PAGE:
The first touch point I had, was actually when I was writing my master thesis, after my master in management and strategy. Back in the days I was working on this research paper, at the Business Model Innovation Lab at the University of St. Gallen in Switzerland, and the focus was business model innovation in FinTech and how this could potentially disrupt the classical financial services industry. And that's where the first time I was reading about blockchain, and crypto assets, but I didn't fully get it yet.

This was just my first touch point and then later on when I started working in consulting specifically at Deloitte Consulting, then the first engagement started to, come on my desk and Deloitte Switzerland has sent me to the Blockchain EMEA Center of Excellence in Dublin, which was the first big four, company that has actually launched a Blockchain Center of Excellence for the wider, community of the company and clients. And that's where I started working on specific blockchain engagements for enterprise clients.

Lauren Weymouth (04:10):

yeah, so you're at a consulting agency. They're starting to get action in blockchain and you got to work with the industry pretty early on. What year was this?

Arno Pernthaler (04:18):

That was in 2017. So that was practically in the times when the ICO boom started to kick in. This was the time when the first proof of concepts were created by larger international multinational enterprises to understand if blockchain can be valuable for potentially their supply chain or their customers or to prove some kind of providence or authenticity of products. So this was the early stage where enterprise was more or less trying to find a problem for a solution.

Lauren Weymouth (04:50):

So was it from this engagement that had you wanna to promote education and professionalism within the industry?

Arno Pernthaler (04:57):

Um, correct. So it started everything in this consulting and work environment but I soon recognized that most of the clients did not really understand the key components and the potential of the technology. So every engagement has started, practically with an educational session, slash workshop, where we try to bring the people up to speed so that they understand terminologies and they all use the same words in order to actually have a fruitful conversation.

But I would say my motivation to promote education started actually a little bit earlier. That was actually 2015. I was doing an internship at Malik Management Consulting, which is a leading management consultancy in Europe. And there, I have learned practically the fact that within an organization, professionals and executives need to speak the same language, right?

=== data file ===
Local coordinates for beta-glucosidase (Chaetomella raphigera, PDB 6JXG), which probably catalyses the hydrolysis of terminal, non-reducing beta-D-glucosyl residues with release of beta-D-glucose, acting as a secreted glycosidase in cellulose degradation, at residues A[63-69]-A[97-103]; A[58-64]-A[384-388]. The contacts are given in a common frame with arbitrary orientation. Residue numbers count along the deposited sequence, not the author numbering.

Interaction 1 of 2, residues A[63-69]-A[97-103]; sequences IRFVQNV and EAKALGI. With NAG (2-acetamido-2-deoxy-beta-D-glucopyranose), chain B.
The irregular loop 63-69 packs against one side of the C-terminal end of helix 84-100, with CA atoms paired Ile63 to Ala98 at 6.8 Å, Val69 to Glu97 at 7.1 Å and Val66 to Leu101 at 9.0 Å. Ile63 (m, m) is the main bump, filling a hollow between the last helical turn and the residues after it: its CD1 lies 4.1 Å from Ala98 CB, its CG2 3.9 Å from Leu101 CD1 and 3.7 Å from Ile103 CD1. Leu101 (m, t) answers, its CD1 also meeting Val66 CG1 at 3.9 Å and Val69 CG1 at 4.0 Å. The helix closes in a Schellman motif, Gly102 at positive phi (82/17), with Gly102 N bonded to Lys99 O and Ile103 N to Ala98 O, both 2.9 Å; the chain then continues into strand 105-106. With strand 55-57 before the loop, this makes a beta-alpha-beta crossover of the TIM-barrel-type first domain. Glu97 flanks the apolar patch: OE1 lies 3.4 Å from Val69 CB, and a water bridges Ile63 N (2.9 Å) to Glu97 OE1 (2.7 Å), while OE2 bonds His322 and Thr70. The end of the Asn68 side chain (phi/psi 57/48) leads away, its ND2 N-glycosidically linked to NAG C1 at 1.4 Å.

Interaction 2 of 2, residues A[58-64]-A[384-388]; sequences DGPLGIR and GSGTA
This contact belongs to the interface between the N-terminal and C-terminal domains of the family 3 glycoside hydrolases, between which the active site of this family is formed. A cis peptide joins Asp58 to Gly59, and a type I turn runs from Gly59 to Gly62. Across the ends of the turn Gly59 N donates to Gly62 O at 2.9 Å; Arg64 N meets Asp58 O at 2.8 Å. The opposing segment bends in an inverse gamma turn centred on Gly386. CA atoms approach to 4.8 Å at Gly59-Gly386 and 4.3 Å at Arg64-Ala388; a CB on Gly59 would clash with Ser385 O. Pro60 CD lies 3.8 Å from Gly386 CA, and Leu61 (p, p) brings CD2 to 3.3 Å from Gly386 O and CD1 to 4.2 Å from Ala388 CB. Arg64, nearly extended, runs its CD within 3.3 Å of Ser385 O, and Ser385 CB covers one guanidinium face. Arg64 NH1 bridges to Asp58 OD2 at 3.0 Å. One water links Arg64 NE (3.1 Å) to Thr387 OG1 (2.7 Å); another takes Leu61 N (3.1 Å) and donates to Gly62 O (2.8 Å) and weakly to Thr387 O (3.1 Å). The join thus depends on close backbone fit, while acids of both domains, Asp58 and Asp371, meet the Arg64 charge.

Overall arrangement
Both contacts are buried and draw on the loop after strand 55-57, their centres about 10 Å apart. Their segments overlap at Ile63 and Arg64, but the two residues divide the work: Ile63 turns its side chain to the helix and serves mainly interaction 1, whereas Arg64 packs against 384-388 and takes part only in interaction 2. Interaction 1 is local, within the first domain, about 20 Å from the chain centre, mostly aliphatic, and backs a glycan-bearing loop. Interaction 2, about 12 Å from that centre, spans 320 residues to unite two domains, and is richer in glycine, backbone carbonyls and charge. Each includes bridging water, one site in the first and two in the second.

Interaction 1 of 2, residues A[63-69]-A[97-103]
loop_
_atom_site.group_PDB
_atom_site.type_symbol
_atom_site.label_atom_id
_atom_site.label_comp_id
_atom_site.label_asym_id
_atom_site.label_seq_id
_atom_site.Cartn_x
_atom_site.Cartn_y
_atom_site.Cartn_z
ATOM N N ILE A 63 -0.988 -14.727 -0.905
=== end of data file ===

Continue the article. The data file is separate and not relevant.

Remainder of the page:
So as long as people speak to the same language, they can effectively communicate and make things happen. And that's what is recognized and working in blockchain engagements. I understood quite soon, okay, everyone is speaking a different language, right? Between different expertise from tech to legal to business. and that's why education was, for me key, and that's why we started to have educational engagements with companies.

Lauren Weymouth (06:05):

So that's how you came up with the idea to create a standard so that people can effectively work together. Now you launched last year, in 2021, DEC Institute has two charterholder programs available. Can you explain the two programs to our listeners?

Arno Pernthaler (06:19):

Sure. So the first program is the Chartered Blockchain, Expert level I, which is the CBX in short, which has been launched mainly for enterprise professionals. The other one is the Chartered Digital Asset Analyst, which is a charterholder oriented more for people working in financial services and asset management. So that's the key difference there.

So if, if you wanna prove your expertise in, in the area of use cases related to enterprise use cases, might it be a supply chain transparency product or self-sovereign identity, also public sector use cases, then the CBX is the right one for you to approach. If you are more interested into the transaction of value in how new financial services are being developed, on decentralized protocols, if you are interested more into the space of decentralized finance, then the CDAA is the correct one.

Lauren Weymouth (07:12):

And what resources do you provide? If I'm someone that doesn't have any background in blockchain, but I want to get information, study up, be able to take one of these certifications to have something on my resume, something on LinkedIn, what kind of materials do you provide?